What To Do Around MILK BARN: Visit A Farm, Go Small-Town-Hopping, Visit the Site of Woodstock

Located in the Delaware River Valley, Hankins is a hamlet in the larger town of Fremont. Don’t be deceived by the word “town” though–it’s population was just 1,400 at the last count. The region is spattered with tiny little hamlets and towns to discover, the closest of which are Callicoon and North Branch, each about a 15 minute drive. If you’re visiting the MILK BARN, we’d recommend small-town-hopping in the area, where you can easily spend the day popping into antique and thrift stores, eating, drinking, and enjoying the outdoors. Starting in Callicoon, its river views, restaurants, and tiny shops create a quintessential river town vibe. Check out the IOU Thrift Store, or Callicoon Trading; for a rainy day, see a movie at Callicoon Theater, a historic movie theater that’s reminiscent of the “good old days” of film. Don’t miss the brewery, either!

Just a bit further south, Narrowsburg is another hip little town with great shopping like Nest, a beautiful home and lifestyle boutique; Maison Bergogne, an antique shop in an old car garage; and One Grand Books, where the stacks are determined by “desert island” picks from celebrities, authors and artists. Afterward, snag a seat on the patio for drinks or a meal at The Heron. In Livingston Manor, sign up for a farm tour at Apple Pond Farm to hold some adorable baby animals and learn about renewable energy and off-grid living; then stop in for lunch at Main Street Farm or The Arnold House.

For an outdoor adventure–or if you’re just looking for a great photo-op–head to Russell Brook Falls about 35 minutes from MILK BARN. Once you’ve reached the parking lot, the hard part is already over; the massive waterfall is just .1 miles into the trail. (Once you hear the falls, before you cross the bridge, veer off to the right for the trail heading to the sound of the waterfall.) On your way there or back, be sure to drive through the town of Roscoe, the fly-fishing capital of the United States. This “drinking town with a hunting problem”–or so say the tees at Prohibition Distillery–has no less than 6 hunting and fishing shops, and is also home to a brewery, fantastic handmade pasta, and lots and lots of fishing.

Last, MILK BARN is about 25 minutes to the site of Woodstock. (No, Woodstock did not take place in Woodstock. In fact, Bethel and Woodstock are nearly 60 miles apart.) Park your car and wander the property at Bethel Woods Center for the Arts to see the field where the magic unfolded, along with the pond where festival-goers swam and bathed. The museum on-site is open from April to January.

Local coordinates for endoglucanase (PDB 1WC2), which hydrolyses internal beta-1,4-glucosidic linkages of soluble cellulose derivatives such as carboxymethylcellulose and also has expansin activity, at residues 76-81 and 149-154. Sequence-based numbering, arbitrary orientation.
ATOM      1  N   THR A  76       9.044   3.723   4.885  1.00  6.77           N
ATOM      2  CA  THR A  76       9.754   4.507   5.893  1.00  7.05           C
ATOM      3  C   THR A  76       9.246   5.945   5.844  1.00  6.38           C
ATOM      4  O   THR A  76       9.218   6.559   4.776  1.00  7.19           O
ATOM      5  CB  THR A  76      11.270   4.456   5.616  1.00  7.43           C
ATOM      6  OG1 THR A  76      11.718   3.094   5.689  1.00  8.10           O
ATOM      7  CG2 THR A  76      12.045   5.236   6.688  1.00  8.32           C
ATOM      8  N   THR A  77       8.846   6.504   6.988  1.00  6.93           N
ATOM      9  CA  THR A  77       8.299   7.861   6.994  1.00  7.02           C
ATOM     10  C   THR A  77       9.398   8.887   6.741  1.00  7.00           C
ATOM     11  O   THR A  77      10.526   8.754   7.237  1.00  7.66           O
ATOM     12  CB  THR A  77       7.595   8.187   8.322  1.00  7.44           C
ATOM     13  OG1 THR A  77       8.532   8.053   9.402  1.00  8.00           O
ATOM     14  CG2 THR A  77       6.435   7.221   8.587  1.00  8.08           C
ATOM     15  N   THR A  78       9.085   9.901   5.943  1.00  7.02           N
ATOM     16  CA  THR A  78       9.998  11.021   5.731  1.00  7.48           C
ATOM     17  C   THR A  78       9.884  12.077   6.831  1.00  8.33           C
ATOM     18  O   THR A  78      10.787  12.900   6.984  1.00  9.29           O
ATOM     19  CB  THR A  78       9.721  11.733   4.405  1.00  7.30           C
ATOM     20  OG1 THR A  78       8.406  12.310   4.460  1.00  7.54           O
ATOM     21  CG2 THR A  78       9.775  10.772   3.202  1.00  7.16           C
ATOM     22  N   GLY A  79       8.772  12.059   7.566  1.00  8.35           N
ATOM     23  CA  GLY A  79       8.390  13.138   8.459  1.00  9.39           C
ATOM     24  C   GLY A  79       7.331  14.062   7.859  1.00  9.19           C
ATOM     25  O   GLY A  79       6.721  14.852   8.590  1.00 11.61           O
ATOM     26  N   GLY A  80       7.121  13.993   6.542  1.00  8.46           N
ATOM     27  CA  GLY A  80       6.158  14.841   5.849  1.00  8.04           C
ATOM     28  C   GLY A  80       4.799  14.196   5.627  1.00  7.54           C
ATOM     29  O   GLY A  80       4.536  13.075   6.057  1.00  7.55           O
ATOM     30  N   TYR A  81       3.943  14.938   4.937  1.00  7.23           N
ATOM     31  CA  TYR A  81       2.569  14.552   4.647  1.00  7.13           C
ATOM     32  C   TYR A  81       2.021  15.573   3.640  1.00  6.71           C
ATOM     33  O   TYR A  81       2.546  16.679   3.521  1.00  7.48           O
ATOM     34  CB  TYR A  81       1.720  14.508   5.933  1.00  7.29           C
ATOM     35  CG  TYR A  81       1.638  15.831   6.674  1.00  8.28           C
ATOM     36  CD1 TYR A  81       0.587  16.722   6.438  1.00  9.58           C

Where to Eat & Drink Around MILK BARN: High-Brow Dining Meets Low-Brow Atmosphere–Eating in a Bowling Alley or A Gas Station

Though we mentioned a few restaurants above, there’s a couple more stand-outs that it’d be a crime not to mention. The big one not to miss is the newly opened North Branch Inn, just 15 minutes down the road from MILK BARN. This beautiful hotel, tavern and restaurant have caught the attention of The New York Times, Travel & Leisure, and more since its opening in September. The food is cooked by chef Erik Hill, previously of Hudson Clearwater in NYC and also the Arnold House. If bowling after your meal is half the fun here, then watching Erik prepare the food is the other half; the kitchen is totally open, and just steps away from the two-lane, hand-set bowling alley.

Another foodie hotspot in the area is the new location of Henning’s Local. This farm-to-table joint is in the most inconspicuous place possible: above a Mobil gas station. By description alone, we thought the restaurant would be small and cozy–but it’s actually quite large and loft-like. Reservations are recommended for this meat-heavy menu, but vegetarians might want to look elsewhere to dine.

Last, if you’re one of our long-time followers, you already know about our affinity for local, small-town dive bars… and this guide is no exception. Lucky for us, there’s a gem of a dive bar right down the road from MILK BARN, called McGurrin’s Pub, complete with darts, a juke box, and a great back yard with a barn. It’s the perfect place to begin or end your evening,–that is, if you can pull yourself away from the MILK BARN.

Escape Brooklyn thanks all of our wonderful friends who participated in our weekend at MILK BARN: Hat maker Tucker Shanley (whose awesome work can be seen in many of the photos above), Gillian Stippa of vintage clothier Steve’s Clothing, photographer Matt Rubin, Olivia Fleming of Olivia Kane Jewelry, Jeffrey Silversein of SinglesClub.fm, and illustrator Sunny Erkerle